A post shared by Elaine Welteroth (@elainewelteroth) on

Elaine is definitely no stranger to breaking down barriers and using her voice to make a change. She was the youngest person — and only the second African-American person — to be an editor-in-chief at Condé Nast in its 100-plus-year history and is an advocate working to bring change to who and what images we see in pop culture.

The former Teen Vogue editor-in-chief also noted that this fight for social justice is incredibly personal for her.

"I love my brother. And my uncles. And my husband. And there isn’t anything I wouldn’t do to keep them alive. Yours too. And because I can’t think of a single Black man in my life who has not been threatened at the hands of police, this is more than a news story—this personal. It’s personal every single time," she wrote, in part. "But I’m tired of crying as I cobble together resources, tired of putting my work aside to edit, sharpen, hone, and rewrite another caption to make sure you feel this like I feel this. I’m tired of my words feeling futile as I watch my non-Black friends post about everything but these crimes against our humanity."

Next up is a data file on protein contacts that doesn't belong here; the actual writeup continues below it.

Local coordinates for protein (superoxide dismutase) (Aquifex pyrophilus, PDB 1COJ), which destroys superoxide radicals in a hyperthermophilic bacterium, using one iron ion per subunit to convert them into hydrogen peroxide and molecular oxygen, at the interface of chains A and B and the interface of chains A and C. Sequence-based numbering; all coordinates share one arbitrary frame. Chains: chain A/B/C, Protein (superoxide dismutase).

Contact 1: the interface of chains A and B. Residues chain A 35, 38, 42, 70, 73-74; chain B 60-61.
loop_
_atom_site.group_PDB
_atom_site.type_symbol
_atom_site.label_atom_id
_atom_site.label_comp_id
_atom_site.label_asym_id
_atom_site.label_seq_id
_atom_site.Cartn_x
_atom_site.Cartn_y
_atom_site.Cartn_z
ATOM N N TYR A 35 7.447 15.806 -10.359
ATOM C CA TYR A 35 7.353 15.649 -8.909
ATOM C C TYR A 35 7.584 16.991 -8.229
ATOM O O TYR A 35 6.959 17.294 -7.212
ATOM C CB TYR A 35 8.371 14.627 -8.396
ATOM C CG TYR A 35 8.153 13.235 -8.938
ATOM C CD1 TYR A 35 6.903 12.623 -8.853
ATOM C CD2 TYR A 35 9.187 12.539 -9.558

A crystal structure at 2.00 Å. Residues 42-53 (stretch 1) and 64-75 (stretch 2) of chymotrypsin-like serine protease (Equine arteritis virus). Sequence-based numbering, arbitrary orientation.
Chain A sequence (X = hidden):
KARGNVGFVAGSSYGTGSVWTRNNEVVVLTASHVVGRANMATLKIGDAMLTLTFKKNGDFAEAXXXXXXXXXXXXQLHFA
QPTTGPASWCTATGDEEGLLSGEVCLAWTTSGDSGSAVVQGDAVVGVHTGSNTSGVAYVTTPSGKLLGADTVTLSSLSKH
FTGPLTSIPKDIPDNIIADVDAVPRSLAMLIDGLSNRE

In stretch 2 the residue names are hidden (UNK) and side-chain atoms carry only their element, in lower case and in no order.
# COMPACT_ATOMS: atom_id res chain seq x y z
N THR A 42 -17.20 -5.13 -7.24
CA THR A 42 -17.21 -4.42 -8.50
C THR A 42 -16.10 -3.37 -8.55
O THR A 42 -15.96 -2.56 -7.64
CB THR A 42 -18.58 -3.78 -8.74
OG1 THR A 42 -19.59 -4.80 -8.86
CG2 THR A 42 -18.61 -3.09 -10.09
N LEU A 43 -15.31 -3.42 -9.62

She continued, "What Black people in this country need more than me or any other grieving Black person who is expected to broadcast our pain and speak out again and again on this same issue is for our WHITE FRIENDS to SPEAK UP and TAKE ACTION."